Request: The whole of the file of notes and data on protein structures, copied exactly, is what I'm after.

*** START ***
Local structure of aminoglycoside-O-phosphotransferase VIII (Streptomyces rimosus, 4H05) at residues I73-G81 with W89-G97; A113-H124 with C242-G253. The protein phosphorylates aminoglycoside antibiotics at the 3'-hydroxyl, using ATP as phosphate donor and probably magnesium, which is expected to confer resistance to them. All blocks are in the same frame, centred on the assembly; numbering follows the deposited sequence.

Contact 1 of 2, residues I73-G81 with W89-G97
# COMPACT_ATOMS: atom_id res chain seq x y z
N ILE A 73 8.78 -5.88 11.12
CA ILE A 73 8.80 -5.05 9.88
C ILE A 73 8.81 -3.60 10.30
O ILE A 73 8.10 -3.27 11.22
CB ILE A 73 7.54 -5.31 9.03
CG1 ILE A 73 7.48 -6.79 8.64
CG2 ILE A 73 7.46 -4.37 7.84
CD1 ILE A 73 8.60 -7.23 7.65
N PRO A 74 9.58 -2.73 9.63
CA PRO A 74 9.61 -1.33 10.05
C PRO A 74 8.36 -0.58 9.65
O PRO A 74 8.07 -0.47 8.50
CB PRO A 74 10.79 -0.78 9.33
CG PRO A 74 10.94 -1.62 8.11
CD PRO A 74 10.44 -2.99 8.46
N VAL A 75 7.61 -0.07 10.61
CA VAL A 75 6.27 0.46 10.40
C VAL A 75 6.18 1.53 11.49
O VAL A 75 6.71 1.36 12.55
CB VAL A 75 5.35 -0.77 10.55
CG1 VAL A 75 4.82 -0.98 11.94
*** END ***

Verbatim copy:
Local structure of aminoglycoside-O-phosphotransferase VIII (Streptomyces rimosus, 4H05) at residues I73-G81 with W89-G97; A113-H124 with C242-G253. The protein phosphorylates aminoglycoside antibiotics at the 3'-hydroxyl, using ATP as phosphate donor and probably magnesium, which is expected to confer resistance to them. All blocks are in the same frame, centred on the assembly; numbering follows the deposited sequence.

Contact 1 of 2, residues I73-G81 with W89-G97
# COMPACT_ATOMS: atom_id res chain seq x y z
N ILE A 73 8.78 -5.88 11.12
CA ILE A 73 8.80 -5.05 9.88
C ILE A 73 8.81 -3.60 10.30
O ILE A 73 8.10 -3.27 11.22
CB ILE A 73 7.54 -5.31 9.03
CG1 ILE A 73 7.48 -6.79 8.64
CG2 ILE A 73 7.46 -4.37 7.84
CD1 ILE A 73 8.60 -7.23 7.65
N PRO A 74 9.58 -2.73 9.63
CA PRO A 74 9.61 -1.33 10.05
C PRO A 74 8.36 -0.58 9.65
O PRO A 74 8.07 -0.47 8.50
CB PRO A 74 10.79 -0.78 9.33
CG PRO A 74 10.94 -1.62 8.11
CD PRO A 74 10.44 -2.99 8.46
N VAL A 75 7.61 -0.07 10.61
CA VAL A 75 6.27 0.46 10.40
C VAL A 75 6.18 1.53 11.49
O VAL A 75 6.71 1.36 12.55
CB VAL A 75 5.35 -0.77 10.55
CG1 VAL A 75 4.82 -0.98 11.94